This morning, the Associated Press released a much-discussed analysis estimating that the state stands to lose at least $3.76 billion over the next dozen years on account of HB 2
. The real number, the AP reported, was likely much higher:
Still, AP's tally is likely an underestimation of the law's true costs. The count includes only data obtained from businesses and state or local officials regarding projects that canceled or relocated because of HB2. A business project was counted only if AP determined through public records or interviews that HB2 was why it pulled out.
Even as a conservative estimate, $3.76 billion is a lot of money—roughly the state’s annual contribution to Medicaid
, for example. But let’s assume the AP undercounted by a lot. Let’s say the real number is something like $5 billion over the next ten years, or $500 million per year, compared to about $313 million a year under the AP’s estimate.
To the larger state economy, that’s almost nothing. The state’s GDP is more than $500 billion
, so a $500 million annual loss is about one-tenth of 1 percent of that. That’s an ant bite, not a collapsed lung. What’s more, the state and its economy—especially in its urban areas—are growing at a steady clip, more than enough to absorb the hit.
In other words isn’t going to bludgeon HB 2’s backers into seeing the light.
Exhibit A: Lieutenant Governor Dan Forest, who goes overboard on the FAKE NEWS!!! stuff but gets the underlying point correct.
“The recent economic forecast reported by the Associated Press has no basis in fact and is another attempt to mislead and confuse the public through a bogus headline. The AP's figures are based off one person's guess over a 12 year period. Over this same time period, according to all economic forecasts, our state will have a GDP of over $6 trillion. If even using the AP's numbers as fact, the total ‘loss’ would equate to 0.06%, meaning on overall impact of approximately one half of 1/10 of one 1%. And the percentage of GDP loss would only be that high if we had no more economic growth from now until 2029, which is absurd to say the least.”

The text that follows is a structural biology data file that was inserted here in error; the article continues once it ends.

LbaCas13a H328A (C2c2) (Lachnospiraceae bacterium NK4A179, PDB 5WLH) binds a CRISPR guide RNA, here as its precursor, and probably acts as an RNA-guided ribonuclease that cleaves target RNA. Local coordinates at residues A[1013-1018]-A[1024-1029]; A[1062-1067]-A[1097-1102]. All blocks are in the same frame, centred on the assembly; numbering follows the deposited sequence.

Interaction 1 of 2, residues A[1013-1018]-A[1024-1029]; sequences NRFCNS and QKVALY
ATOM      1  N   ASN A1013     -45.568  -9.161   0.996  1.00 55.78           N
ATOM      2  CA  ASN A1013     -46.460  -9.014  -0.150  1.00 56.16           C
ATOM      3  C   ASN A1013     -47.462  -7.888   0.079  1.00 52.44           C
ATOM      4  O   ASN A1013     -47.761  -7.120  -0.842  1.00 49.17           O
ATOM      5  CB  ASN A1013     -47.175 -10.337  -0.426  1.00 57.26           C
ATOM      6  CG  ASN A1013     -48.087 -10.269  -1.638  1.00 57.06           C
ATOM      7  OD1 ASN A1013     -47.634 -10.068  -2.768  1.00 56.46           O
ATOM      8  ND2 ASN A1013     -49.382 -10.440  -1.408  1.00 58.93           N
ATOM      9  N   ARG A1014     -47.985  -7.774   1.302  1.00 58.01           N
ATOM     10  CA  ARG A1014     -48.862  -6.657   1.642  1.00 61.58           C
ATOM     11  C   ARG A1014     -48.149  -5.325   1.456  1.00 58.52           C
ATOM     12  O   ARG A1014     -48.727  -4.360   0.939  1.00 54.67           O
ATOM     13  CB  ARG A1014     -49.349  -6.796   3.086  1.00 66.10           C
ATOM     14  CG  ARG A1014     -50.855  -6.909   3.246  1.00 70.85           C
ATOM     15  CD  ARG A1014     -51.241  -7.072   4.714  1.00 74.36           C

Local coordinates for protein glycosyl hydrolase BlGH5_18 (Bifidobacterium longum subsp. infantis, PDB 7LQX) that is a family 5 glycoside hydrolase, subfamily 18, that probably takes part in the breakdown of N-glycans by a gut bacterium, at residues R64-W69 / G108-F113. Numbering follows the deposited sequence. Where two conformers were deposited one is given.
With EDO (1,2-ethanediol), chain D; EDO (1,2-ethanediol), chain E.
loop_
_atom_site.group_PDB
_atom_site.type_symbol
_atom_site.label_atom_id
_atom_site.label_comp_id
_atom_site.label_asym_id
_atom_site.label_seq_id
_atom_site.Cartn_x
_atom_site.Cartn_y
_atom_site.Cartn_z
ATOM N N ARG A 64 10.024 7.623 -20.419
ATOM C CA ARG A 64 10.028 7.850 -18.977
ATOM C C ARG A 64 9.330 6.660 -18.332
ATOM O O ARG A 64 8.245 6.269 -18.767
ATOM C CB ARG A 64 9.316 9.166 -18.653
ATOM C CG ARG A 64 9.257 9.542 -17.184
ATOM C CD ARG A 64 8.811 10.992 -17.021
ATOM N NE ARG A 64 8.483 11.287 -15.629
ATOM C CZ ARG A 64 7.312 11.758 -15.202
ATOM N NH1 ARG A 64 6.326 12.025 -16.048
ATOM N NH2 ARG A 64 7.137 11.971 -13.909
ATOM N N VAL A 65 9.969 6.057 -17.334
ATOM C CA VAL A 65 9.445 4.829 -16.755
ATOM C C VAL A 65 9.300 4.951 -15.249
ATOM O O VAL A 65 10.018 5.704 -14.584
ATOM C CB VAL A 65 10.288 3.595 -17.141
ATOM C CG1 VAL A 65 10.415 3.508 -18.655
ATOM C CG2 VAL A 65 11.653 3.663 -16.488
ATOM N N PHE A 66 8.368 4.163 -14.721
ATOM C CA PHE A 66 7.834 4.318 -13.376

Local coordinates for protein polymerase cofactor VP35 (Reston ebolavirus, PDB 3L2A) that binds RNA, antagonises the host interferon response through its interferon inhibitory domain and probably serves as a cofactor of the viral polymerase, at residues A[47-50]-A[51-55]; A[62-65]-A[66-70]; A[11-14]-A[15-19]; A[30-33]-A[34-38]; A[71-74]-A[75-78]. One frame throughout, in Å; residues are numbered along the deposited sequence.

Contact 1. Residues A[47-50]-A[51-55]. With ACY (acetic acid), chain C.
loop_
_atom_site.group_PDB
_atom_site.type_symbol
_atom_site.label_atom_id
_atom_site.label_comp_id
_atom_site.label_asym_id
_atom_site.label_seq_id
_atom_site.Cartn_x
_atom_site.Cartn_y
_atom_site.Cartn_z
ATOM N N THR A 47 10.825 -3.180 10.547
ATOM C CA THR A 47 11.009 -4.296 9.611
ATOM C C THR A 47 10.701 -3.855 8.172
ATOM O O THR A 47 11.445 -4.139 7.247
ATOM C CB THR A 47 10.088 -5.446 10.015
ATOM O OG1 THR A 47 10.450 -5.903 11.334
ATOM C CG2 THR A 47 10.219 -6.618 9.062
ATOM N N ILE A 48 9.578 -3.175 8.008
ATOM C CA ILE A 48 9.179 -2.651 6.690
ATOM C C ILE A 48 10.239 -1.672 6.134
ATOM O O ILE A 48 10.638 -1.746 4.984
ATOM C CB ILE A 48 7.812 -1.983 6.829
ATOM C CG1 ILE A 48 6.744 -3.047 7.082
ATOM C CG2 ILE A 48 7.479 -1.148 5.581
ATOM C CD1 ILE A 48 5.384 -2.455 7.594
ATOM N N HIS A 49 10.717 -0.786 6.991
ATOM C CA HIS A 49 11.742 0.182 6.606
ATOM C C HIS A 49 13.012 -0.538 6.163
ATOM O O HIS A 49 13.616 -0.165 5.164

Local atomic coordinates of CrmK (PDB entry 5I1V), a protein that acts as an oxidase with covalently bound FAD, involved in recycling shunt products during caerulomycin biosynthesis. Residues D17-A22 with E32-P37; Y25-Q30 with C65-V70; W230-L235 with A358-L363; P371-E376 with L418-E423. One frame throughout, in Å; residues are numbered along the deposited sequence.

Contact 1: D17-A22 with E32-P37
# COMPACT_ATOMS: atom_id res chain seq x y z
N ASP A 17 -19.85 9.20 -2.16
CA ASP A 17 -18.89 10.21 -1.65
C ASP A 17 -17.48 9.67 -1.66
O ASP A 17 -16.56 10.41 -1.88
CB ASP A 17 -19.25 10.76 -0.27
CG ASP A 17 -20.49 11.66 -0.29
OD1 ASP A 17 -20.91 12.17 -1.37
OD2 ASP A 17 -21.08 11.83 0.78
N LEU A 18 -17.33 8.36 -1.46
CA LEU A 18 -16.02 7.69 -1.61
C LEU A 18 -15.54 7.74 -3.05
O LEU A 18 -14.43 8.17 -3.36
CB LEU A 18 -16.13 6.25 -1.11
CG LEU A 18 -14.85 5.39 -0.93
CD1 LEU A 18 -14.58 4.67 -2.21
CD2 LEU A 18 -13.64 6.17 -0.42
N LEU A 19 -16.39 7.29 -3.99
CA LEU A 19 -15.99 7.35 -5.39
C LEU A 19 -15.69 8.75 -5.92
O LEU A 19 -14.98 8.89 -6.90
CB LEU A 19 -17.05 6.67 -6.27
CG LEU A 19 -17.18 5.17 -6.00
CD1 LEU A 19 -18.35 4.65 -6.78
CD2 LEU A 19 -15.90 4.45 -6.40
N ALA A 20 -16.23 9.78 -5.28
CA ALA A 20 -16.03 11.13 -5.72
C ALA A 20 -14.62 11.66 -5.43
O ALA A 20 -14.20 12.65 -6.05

Exhibit B: the predictable-as-sunrise NC Values Coalition, which issued a press release along those same lines.
“All indicators point to the state’s economy as one of the healthiest and one of the most business-friendly states in the nation. … The AP’s 12-year estimate equates to tiny fraction of North Carolina's estimated GDP of 6.8 trillion over the next 12 years and fails to account for events and businesses that will choose the State because of our privacy protections.”
They’re not wrong. It just doesn’t matter. This entire debate—whether HB 2 has cost North Carolina $1 or $1 trillion—is beside the point. When we reduce civil rights to a question of the quantification of economic impacts, we’re making the wrong argument.
The AP’s estimate is important. It’s news, definitely. But it isn’t going to convince Dan Forest or Tim Moore or Phil Berger that they’re wrong. Even the monumental embarrassment of the NCAA and ACC pulling events has only led them toward a repeal in name only, an effort to appease the basketball gods but do little else, the most recent iteration of which includes a likely unconstitutional conscience clause
that would offer bigots a license to discriminate.
But what the talk of boycotts and the canceled projects and the NCAA’s and ACC’s decisions to pull championships from the state have done—and how they’ve been effective—is they’ve focused a spotlight on the ignominy and immorality of the legislature’s bigotry and intolerance.
If we‘re to win this fight—and I believe that, in time, we will—those are the grounds on which we must wage war: not that discriminating against LGBTQ citizens costs us too much money, but that discriminating against LGBTQ citizens is morally reprehensible and an affront to our honor. We must commit ourselves to driving from power those who would use fear of marginalized and vulnerable populations for their own political gain.
If that brings back money, great, but it’s not why
we should do it.